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CHILDREN'S BOOKS

How to Heal a Broken Wing
Written and illustrated
by Bob Graham
(Candlewick Press, 2009)
40 pp. $16.99
Young Will notices a bird lying on the ground in the middle of a bustling city. With the help of his mother he wraps it up and takes it home to loving care. The stark drawings and sparse text make this an ideal book for preschool and early grades, while the empathic character and urban fable of possibility encourage action by even the oldest of readers.

Make Way for Dyamonde Daniel
By Nikki Grimes, illustrated by R. Gregory Christie
(Putman, 2009)
74 pp. $10.99
Dyamonde Daniel is the star of a new chapter book series for 8- to 10-year-olds. She loves math, is outgoing, and knows everyone in the neighborhood. In this first book she breaks through the tough exterior of a new kid in the school who has been taking out his frustration on everyone. Because countless beginning chapter book series feature white children, we look forward to the upcoming adventures of this strong African American girl.

My Name is Sangoel
By Karen Lynn Williams and Khadra Mohammed, illustrated by Catherine Stock
(Eerdmans Books, 2009)
32 pp. $17
An identity story of a young boy who flees with his mother to the United States from Sudan after his father is killed in the war. As a refugee, the one thing Sangoel has is his name, yet people mispronounce it and children laugh at it. Sangoel devises a creative way to solve his problem and build friendship with his classmates. A well-illustrated book that sensitizes children about the conditions of refugees and the power of names.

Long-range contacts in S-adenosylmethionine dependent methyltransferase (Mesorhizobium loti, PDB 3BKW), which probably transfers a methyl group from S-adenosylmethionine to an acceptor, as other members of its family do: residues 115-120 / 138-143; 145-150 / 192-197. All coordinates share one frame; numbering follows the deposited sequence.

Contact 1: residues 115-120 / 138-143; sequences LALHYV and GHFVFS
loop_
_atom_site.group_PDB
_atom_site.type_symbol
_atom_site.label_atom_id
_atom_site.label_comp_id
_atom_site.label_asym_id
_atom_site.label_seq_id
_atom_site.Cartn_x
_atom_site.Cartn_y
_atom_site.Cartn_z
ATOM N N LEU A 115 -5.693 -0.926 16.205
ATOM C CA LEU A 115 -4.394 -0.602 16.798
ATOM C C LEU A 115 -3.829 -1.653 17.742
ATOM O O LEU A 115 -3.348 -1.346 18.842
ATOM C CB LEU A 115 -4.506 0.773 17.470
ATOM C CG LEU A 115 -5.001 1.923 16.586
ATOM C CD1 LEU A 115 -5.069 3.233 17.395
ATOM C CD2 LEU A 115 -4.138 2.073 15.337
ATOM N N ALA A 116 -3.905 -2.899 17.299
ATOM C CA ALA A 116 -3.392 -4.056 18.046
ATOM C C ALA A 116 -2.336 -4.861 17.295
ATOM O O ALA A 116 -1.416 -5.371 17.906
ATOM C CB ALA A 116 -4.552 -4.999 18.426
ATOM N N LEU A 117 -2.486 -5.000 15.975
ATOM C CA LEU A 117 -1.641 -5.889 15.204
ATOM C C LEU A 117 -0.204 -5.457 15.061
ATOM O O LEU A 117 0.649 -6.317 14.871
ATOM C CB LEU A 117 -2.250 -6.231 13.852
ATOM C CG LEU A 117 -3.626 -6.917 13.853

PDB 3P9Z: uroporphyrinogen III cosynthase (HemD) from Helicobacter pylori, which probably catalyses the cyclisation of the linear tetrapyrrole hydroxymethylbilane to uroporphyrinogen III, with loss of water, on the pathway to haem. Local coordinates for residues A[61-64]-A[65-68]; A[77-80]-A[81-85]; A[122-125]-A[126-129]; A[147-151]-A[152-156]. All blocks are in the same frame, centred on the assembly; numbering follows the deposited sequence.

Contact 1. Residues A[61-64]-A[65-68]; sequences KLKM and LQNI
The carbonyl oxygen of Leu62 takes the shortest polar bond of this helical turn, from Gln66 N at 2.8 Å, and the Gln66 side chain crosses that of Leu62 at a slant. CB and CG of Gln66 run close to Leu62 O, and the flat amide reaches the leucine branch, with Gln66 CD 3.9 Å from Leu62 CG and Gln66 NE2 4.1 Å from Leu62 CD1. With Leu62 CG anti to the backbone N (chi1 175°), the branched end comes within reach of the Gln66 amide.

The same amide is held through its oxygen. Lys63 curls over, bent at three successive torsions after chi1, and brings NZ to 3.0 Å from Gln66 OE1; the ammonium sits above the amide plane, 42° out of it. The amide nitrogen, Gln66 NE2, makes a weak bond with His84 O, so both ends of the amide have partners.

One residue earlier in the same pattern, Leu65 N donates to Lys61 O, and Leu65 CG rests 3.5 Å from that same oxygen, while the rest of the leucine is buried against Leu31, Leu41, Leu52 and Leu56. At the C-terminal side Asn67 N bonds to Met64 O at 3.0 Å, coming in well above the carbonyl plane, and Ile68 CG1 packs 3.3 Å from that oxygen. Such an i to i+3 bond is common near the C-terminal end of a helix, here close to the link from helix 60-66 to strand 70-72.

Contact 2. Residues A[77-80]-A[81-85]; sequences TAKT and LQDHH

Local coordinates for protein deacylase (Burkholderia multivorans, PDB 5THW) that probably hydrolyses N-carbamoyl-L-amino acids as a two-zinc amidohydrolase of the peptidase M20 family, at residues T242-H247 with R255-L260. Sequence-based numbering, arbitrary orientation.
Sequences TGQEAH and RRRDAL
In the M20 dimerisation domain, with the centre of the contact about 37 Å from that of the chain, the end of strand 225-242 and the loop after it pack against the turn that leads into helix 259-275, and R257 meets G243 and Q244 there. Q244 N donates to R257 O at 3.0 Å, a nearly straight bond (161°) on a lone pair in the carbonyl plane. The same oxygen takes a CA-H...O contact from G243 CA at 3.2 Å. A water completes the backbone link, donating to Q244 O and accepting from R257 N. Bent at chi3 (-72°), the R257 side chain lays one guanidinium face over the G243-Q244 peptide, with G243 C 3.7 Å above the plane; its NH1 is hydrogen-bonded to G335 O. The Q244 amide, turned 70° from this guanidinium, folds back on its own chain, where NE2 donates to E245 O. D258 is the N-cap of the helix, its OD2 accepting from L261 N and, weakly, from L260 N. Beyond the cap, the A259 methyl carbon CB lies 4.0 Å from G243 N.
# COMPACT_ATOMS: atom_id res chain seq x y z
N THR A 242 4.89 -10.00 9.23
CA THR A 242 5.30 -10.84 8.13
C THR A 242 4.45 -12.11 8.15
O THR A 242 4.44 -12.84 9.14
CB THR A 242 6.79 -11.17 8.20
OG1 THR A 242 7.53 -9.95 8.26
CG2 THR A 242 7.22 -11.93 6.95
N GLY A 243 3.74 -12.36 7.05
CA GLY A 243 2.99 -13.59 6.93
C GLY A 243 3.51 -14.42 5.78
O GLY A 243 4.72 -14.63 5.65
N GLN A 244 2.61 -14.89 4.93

John Brown:
His Fight for Freedom

Written and illustrated
by John Hendrix
(Abrams Books, 2009)
40 pp. $18.95
Published to coincide with the 150th anniversary of John Brown’s raid, this dramatically illustrated book brings Brown to life. The detailed text on each page concisely explains the important events in his life, highlighting not only Brown’s campaign against slavery but also his steadfast stand against racism and for equality. An excellent read-aloud for upper elementary through high school students. It’s also a fine discussion starter on the topics of race, abolitionism, and the role of white people in the struggle against racism.

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